News and Updates

Keeping your motorcycle on the road

Driving a motorcycle can be an enjoyable, even exciting experience, but it can also be dangerous. As a driver of one of the smallest vehicles on the road, you’re more likely to be injured or killed if you’re involved in a collision. With the number of two-wheeled vehicles at the highest it’s ever been, motorcyclists must follow the rules and keep their vehicles running safely. Before you hit the open road this season, let’s review the steps you should take to stay safe.
Maintaining your motorcycle
Motorcycles require more maintenance than cars. It's essential that you review your owner's manual, carefully inspect your vehicle, and fix things immediately. In addition to the check you do each time you drive, here are some things you should look at each week:

  • Tires. Your tire tread should be at least 1.5 millimetres deep. If the tread is getting low, it’s time to buy new tires. If the wear is uneven, you should find out why that’s happening and fix the issue. Also, check for tread or sidewall defects like cuts, cracks, scrapes, abnormal bumps or bulges, etc. Remember to check the air pressure regularly.

  • Wheels. Check both wheels for missing or loose spokes and the rims for cracks or dents. Try to lift the wheel off the ground and spin it; watch its motion and listen for noise. Move it from side to side to see if it’s loose.

  • Coolant. If your engine is liquid-cooled, check the coolant level. At the same time, inspect the radiator hoses for cracks or leaks.

  • Battery. If your vehicle has a battery, check the battery fluid regularly.

  • Drive line. Be sure to clean and oil the chain, and examine it for wear and tear. Replace it when necessary. Your owner’s manual should describe when and how to adjust a chain. If your vehicle has a shaft drive, check the fluid level regularly.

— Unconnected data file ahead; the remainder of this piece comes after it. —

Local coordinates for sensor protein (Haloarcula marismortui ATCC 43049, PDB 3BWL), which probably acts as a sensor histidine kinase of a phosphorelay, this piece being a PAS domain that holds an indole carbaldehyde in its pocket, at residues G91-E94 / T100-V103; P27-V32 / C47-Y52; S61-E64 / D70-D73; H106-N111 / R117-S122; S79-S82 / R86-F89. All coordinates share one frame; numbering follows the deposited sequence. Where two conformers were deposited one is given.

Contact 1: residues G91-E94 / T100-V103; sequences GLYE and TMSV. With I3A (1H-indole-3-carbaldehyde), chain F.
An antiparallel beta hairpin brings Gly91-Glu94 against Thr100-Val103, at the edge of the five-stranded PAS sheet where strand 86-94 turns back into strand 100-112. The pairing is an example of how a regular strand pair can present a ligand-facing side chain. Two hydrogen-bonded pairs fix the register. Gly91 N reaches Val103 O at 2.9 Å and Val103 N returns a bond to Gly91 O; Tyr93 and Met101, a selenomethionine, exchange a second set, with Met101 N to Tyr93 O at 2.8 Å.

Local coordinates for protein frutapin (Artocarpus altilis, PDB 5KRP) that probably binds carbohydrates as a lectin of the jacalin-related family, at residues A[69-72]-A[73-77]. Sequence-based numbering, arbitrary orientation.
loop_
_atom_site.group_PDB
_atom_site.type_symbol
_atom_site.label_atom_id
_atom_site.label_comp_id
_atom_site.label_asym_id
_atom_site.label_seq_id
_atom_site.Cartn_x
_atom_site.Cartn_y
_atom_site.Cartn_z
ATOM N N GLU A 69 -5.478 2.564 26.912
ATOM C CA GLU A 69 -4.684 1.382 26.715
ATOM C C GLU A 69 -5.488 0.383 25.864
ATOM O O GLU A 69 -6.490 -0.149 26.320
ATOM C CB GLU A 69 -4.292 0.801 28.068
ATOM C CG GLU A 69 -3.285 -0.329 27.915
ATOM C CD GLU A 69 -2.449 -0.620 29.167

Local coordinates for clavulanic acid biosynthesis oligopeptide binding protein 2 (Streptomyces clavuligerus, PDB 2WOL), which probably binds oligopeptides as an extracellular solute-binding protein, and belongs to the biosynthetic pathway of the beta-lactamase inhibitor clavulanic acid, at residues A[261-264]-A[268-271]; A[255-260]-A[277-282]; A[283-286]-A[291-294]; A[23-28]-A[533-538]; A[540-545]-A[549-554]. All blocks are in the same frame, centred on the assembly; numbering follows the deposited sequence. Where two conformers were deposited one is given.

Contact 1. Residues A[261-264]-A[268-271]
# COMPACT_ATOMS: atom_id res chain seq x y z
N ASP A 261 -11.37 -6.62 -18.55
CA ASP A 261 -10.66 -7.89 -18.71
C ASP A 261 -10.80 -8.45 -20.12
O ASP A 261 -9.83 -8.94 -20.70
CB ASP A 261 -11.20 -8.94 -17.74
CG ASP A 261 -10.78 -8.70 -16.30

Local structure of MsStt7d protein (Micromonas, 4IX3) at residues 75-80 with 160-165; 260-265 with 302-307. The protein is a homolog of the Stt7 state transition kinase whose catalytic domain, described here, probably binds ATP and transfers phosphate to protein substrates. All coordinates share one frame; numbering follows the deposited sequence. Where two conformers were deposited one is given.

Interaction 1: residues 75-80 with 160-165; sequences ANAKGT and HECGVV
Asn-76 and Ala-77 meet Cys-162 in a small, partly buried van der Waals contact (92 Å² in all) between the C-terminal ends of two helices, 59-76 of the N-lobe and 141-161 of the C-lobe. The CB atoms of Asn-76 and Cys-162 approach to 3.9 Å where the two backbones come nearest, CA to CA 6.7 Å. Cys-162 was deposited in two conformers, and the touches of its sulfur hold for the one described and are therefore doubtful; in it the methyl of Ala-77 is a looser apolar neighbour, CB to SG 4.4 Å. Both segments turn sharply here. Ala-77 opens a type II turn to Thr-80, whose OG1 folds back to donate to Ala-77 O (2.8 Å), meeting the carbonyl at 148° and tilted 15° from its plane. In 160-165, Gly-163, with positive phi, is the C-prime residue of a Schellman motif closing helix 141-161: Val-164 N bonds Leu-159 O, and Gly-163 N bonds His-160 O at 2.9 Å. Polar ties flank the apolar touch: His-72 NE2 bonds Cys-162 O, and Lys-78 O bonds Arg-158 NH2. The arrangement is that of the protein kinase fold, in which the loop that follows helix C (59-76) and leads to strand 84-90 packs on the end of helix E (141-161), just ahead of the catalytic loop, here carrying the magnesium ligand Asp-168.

• Shock absorbers. If your vehicle bounces several times after driving over a bump or you hear a clunk sound, you may need to adjust or replace your shock absorbers.

  • Fastenings. Check for loose or missing nuts, bolts, or cotter pins. A clean motorcycle or moped makes it easier to spot missing parts.

  • Brakes. If you hear a scraping sound when you try to stop, or if the brakes feel spongey, have them serviced right away. If your vehicle has hydraulic brakes, check the fluid level regularly.

Accessorizing or modifying your motorcycle
Incorrectly adding accessories or making changes can make driving your motorcycle dangerous. Before accessorizing or modifying your vehicle, ensure that the alteration won’t affect its safety and performance and that it complies with the Highway Traffic Act’s requirements. If you’re unsure, find out from your vehicle’s manufacturer.
Choosing a motorcycle safety course
Whether you’re a new driver or want to improve your driving skills, you should take a motorcycle safety course. Not only does passing a ministry-approved motorcycle safety course reduce the time you spend at Level 2 of the graduated licensing, but it may also offer:

  • Personal instruction from experts

  • A motorcycle provided for about 14 hours of practice

  • Your Level 1 or Level 2 driving test

  • Valuable tips to keep you safe on the road

  • The possibility of an insurance discount (confirm with your insurance broker)

For more information about motorcycle driver training or a course being held near you, visit the Ministry of Transportation website.
Meeting safety standards
A safety standards certificate certifies your vehicle’s fitness. You can buy and register a vehicle without one, but you can’t put your plates on it or drive it without one. An inspection station licensed by the Ministry of Transportation to inspect motorcycles can issue a safety standards certificate, provided your vehicle passes the inspection. A safety standards certificate is valid for 36 days after the inspection, but beware that it’s not a guarantee or warranty.
Insuring your motorcycle
In Ontario, it’s mandatory to have motorcycle insurance. You need to show your proof of insurance before you can register your motorcycle or renew your registration. You have to insure your vehicle for third-party liability of at least $200,000. This covers you if you injure or kill someone or damage someone’s property. It’s also a good idea to have collision insurance to cover damage to your vehicle, but it’s not required by law.
When you drive your vehicle or someone else’s, you must carry the proof of insurance for that particular vehicle with you. You must show this card when a police officer asks for it. If you don’t, you could be fined up to $400.
If you're a current OTIP policyholder, contact us at 1-833-615-9329 to review your existing motorcycle insurance policy. If you’re not insured with OTIP and are shopping for motorcycle insurance, call us at 1-833-494-0085 to get a quote and receive a $20 gift card of your choice!

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